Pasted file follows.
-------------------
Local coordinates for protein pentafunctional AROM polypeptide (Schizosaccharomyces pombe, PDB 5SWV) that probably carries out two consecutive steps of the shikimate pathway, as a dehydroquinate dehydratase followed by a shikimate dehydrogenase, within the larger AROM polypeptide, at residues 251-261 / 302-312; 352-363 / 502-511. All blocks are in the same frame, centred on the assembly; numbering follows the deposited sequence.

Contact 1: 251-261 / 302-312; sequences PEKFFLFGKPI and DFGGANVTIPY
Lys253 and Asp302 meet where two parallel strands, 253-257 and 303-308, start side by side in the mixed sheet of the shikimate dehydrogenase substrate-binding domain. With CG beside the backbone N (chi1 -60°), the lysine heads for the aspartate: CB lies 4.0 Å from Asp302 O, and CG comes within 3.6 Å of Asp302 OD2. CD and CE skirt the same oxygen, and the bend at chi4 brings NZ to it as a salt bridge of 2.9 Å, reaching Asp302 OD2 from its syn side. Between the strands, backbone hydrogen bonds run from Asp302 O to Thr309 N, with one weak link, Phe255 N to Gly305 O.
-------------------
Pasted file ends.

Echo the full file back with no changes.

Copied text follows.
Local coordinates for protein pentafunctional AROM polypeptide (Schizosaccharomyces pombe, PDB 5SWV) that probably carries out two consecutive steps of the shikimate pathway, as a dehydroquinate dehydratase followed by a shikimate dehydrogenase, within the larger AROM polypeptide, at residues 251-261 / 302-312; 352-363 / 502-511. All blocks are in the same frame, centred on the assembly; numbering follows the deposited sequence.

Contact 1: 251-261 / 302-312; sequences PEKFFLFGKPI and DFGGANVTIPY
Lys253 and Asp302 meet where two parallel strands, 253-257 and 303-308, start side by side in the mixed sheet of the shikimate dehydrogenase substrate-binding domain. With CG beside the backbone N (chi1 -60°), the lysine heads for the aspartate: CB lies 4.0 Å from Asp302 O, and CG comes within 3.6 Å of Asp302 OD2. CD and CE skirt the same oxygen, and the bend at chi4 brings NZ to it as a salt bridge of 2.9 Å, reaching Asp302 OD2 from its syn side. Between the strands, backbone hydrogen bonds run from Asp302 O to Thr309 N, with one weak link, Phe255 N to Gly305 O.